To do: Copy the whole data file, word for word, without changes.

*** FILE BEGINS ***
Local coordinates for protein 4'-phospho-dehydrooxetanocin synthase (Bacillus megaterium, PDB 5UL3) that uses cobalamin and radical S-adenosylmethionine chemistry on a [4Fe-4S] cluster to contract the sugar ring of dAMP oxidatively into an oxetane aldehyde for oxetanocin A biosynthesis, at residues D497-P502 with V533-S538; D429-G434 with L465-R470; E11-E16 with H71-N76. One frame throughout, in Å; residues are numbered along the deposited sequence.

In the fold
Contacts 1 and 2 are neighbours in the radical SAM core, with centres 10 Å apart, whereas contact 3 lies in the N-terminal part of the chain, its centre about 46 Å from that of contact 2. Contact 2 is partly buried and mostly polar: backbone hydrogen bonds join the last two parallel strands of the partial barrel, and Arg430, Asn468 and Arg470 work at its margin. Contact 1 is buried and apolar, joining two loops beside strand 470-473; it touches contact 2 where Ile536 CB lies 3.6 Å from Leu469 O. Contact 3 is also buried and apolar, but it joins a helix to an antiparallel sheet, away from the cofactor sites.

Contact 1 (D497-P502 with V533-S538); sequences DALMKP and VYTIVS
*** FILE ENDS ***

Local coordinates for protein 4'-phospho-dehydrooxetanocin synthase (Bacillus megaterium, PDB 5UL3) that uses cobalamin and radical S-adenosylmethionine chemistry on a [4Fe-4S] cluster to contract the sugar ring of dAMP oxidatively into an oxetane aldehyde for oxetanocin A biosynthesis, at residues D497-P502 with V533-S538; D429-G434 with L465-R470; E11-E16 with H71-N76. One frame throughout, in Å; residues are numbered along the deposited sequence.

In the fold
Contacts 1 and 2 are neighbours in the radical SAM core, with centres 10 Å apart, whereas contact 3 lies in the N-terminal part of the chain, its centre about 46 Å from that of contact 2. Contact 2 is partly buried and mostly polar: backbone hydrogen bonds join the last two parallel strands of the partial barrel, and Arg430, Asn468 and Arg470 work at its margin. Contact 1 is buried and apolar, joining two loops beside strand 470-473; it touches contact 2 where Ile536 CB lies 3.6 Å from Leu469 O. Contact 3 is also buried and apolar, but it joins a helix to an antiparallel sheet, away from the cofactor sites.

Contact 1 (D497-P502 with V533-S538); sequences DALMKP and VYTIVS